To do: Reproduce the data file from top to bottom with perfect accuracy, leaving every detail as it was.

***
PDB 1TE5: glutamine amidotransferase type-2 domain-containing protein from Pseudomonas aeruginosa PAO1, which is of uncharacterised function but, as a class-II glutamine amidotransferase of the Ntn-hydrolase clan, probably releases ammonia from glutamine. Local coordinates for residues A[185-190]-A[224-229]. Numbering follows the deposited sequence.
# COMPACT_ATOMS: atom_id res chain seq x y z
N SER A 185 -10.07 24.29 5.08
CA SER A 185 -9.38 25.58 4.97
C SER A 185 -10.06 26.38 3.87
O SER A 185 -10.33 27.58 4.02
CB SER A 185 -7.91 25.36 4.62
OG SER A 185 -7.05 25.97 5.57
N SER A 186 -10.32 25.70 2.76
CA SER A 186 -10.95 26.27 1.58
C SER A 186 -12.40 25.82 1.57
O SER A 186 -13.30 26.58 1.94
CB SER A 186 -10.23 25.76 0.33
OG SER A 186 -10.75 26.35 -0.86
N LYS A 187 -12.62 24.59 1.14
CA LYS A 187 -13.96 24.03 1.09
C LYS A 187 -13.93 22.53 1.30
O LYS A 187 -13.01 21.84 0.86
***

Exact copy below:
PDB 1TE5: glutamine amidotransferase type-2 domain-containing protein from Pseudomonas aeruginosa PAO1, which is of uncharacterised function but, as a class-II glutamine amidotransferase of the Ntn-hydrolase clan, probably releases ammonia from glutamine. Local coordinates for residues A[185-190]-A[224-229]. Numbering follows the deposited sequence.
# COMPACT_ATOMS: atom_id res chain seq x y z
N SER A 185 -10.07 24.29 5.08
CA SER A 185 -9.38 25.58 4.97
C SER A 185 -10.06 26.38 3.87
O SER A 185 -10.33 27.58 4.02
CB SER A 185 -7.91 25.36 4.62
OG SER A 185 -7.05 25.97 5.57
N SER A 186 -10.32 25.70 2.76
CA SER A 186 -10.95 26.27 1.58
C SER A 186 -12.40 25.82 1.57
O SER A 186 -13.30 26.58 1.94
CB SER A 186 -10.23 25.76 0.33
OG SER A 186 -10.75 26.35 -0.86
N LYS A 187 -12.62 24.59 1.14
CA LYS A 187 -13.96 24.03 1.09
C LYS A 187 -13.93 22.53 1.30
O LYS A 187 -13.01 21.84 0.86